There are so many barriers to women in the U.S. procuring safe abortions: Cost, ability to travel to a clinic, language, and pressure from friends and family, to name a few. One barrier that doesn’t get talked about as often is age—perhaps because it’s less socially acceptable for women under the age of 18 to get pregnant. But minors do get pregnant, and some minors want abortions. What about them?
In fact, 37 states in the U.S. require some form of parental involvement in order for a minor to legally terminate a pregnancy. Many advocates argue that these laws put those who need the most help at a disadvantage: Survivors of rape and incest, for example. Notably, the American Academy of Pediatrics, the American Medical Association, the Society for Adolescent Health and Medicine, the American Public Health Association, and the American College of Obstetricians have all publicly denounced parental consent laws.
In these 37 states, there is an alternative option to parental consent called judicial bypass. Judicial bypass comes with it’s own challenges, though. For one, most successful judicial bypasses are facilitated by a lawyer. Pro Bono attorneys and organizations do exist for youth who (understandably) cannot afford to hire an attorney, and in some cases, a county government lawyer is assigned. Once a minor meets with a lawyer, they will facilitate the process, which includes obtaining an ultrasound, submitting paperwork, and presenting a case to a judge.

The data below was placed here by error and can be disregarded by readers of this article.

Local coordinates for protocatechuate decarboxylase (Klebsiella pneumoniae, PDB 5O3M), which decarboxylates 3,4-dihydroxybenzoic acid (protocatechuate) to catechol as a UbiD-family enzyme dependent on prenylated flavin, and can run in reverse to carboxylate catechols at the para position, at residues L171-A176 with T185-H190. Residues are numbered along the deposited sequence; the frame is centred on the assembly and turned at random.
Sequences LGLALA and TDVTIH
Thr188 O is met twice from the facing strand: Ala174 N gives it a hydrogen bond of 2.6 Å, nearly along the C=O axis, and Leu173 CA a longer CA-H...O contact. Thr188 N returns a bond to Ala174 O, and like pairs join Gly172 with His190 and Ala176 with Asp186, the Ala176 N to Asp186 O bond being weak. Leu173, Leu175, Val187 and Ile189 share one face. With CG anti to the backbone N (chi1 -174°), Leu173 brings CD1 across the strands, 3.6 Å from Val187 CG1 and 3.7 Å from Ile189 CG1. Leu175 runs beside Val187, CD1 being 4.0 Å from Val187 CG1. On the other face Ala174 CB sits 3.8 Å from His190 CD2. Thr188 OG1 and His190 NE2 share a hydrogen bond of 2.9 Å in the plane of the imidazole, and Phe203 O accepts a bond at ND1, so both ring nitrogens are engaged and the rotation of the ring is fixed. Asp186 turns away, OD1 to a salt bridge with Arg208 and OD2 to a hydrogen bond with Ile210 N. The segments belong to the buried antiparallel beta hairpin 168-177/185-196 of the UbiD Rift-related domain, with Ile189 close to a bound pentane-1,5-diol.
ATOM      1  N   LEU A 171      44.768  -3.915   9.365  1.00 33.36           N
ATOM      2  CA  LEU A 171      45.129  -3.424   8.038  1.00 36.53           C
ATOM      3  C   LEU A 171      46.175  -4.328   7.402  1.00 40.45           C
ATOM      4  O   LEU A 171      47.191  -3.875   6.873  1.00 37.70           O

Clearly, our judicial system is not designed to protect the bodily autonomy of young women. Although that’s a daunting reality, there are many capable organizations out there that exist to protect vulnerable women.
If you or a minor you know wants an abortion, call your nearest abortion provider as soon as possible. Medical professionals from your provider can explain local laws pertaining to youth abortions, lay out your options, and refer you to an attorney if necessary.